Digital modeling has three huge advantages that enable designs to be simulated orders of magnitude faster than with analog modeling. These advantages also help with modeling, synthesis, and everything else that makes automation possible in the digital world.
- Discrete voltage
- Discrete time
- lack of feedback
The last one is very important, because it enables discrete time. If you assume that everything takes time to affect something else, then you do not have to solve simultaneous equations, which are the major inhibitor to simulation performance for analog.
What happens if you can remove this from analog, as well? Of course, every analog designer is hugely offended by that statement and will quickly point out that no analog component can be modeled without considering feedback. But if we move up in abstraction and consider the end-to-end operation of many analog components, feedback can be essentially eliminated. Most systems employ local feedback but not global feedback.
This is the premise behind real number modeling (RNM), sometimes called real value modeling. Voltages or currents are represented as a time-varying sequence of real numbers. The equations and the slow solvers needed for them are gone. Instead, functions are defined such that the outputs are directly computed from the inputs (usually voltages) and state information retained in the block, ignoring currents, feedback, and impedance effects in general.
If this can be held true, then almost all the advantages of digital simulation can be attained. Note an important exception — floating point arithmetic is a little more expensive than using integers, which in digital can often hold 32 or 64 bits of logical information.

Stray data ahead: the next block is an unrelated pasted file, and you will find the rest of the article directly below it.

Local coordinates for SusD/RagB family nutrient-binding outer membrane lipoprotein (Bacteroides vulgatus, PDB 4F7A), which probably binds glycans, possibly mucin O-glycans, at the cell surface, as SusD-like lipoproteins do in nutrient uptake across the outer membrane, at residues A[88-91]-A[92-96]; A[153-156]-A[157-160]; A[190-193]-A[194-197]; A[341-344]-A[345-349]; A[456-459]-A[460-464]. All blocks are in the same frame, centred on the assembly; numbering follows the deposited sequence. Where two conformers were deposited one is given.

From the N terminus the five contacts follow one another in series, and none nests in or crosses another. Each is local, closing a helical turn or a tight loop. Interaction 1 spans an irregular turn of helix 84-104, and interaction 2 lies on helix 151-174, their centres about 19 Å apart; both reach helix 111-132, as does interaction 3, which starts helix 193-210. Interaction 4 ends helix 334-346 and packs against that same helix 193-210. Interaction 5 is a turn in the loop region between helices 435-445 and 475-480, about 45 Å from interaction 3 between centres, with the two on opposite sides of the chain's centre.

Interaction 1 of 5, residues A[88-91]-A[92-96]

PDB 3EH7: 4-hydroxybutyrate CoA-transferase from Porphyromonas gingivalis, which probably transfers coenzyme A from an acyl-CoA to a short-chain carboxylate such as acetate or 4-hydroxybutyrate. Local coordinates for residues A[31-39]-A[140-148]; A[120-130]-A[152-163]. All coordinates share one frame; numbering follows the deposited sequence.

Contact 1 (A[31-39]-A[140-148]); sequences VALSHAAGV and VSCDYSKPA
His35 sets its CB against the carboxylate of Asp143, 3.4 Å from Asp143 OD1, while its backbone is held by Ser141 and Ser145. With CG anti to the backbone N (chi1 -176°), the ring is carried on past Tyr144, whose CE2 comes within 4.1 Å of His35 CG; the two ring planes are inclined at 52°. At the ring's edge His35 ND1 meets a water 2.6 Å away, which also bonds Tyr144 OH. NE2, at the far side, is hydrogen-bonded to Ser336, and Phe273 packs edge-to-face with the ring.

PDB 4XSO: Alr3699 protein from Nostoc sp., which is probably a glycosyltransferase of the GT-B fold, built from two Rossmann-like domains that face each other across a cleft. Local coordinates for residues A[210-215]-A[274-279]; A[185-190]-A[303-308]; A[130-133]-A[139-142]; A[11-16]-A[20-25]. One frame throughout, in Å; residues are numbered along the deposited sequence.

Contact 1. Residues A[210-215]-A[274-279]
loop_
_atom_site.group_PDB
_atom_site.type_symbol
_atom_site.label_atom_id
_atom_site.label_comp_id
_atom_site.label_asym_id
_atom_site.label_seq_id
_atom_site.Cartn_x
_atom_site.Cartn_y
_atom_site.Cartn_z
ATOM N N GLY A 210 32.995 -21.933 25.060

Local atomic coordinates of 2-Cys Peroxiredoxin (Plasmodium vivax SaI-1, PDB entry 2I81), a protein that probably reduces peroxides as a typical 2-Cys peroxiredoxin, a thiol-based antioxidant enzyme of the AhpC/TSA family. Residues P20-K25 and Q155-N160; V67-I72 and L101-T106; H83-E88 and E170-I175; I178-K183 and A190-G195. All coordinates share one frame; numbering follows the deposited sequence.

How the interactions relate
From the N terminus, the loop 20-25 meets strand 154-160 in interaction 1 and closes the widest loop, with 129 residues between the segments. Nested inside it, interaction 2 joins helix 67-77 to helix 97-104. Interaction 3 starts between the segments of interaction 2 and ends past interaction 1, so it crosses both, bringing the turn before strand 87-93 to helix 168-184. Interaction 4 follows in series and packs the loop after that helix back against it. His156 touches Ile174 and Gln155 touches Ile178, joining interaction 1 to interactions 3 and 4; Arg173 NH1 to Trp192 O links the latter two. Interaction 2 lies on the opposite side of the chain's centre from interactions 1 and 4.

EDA vendors have been putting a lot of time and effort into this modeling style. RNM extensions are now available in VHDL and Verilog-AMS, and support is going into SystemVerilog. However, issues remain, because many functions that you may wish to use are not built in yet. Some examples include integration, differentiation, slewing, and filtering. This means that companies wanting to use RNM should probably build up their own library of functions for designers to use.
Consider the integration function. The output can be computed based on the previous values and the current input using a trapezoidal integration formula:
Out = Out(t-1) + (T-T(t-1) ) (In + In(t-1) )/2
This will work fine so long as the time interval is kept small. It has a square relationship between the time interval and the accuracy. If you cut the the time period in half, the accuracy will increase by a factor of four.
Bringing analog functionality into the discrete world brings many advantages, as well. For example, analog functions can be used in assertions and full system verification using constrained random test pattern generation. They can be made self-checking. It all seems to be so good, except…
I would be interested to hear from people who have attempted to use RNM and their experiences with it. The EDA vendors seem to have a lot to say about it, but I do not hear much buzz from the industry. Is RNM useful as a behavioral modeling methodology, or is it just giving up too much of what makes analog so special?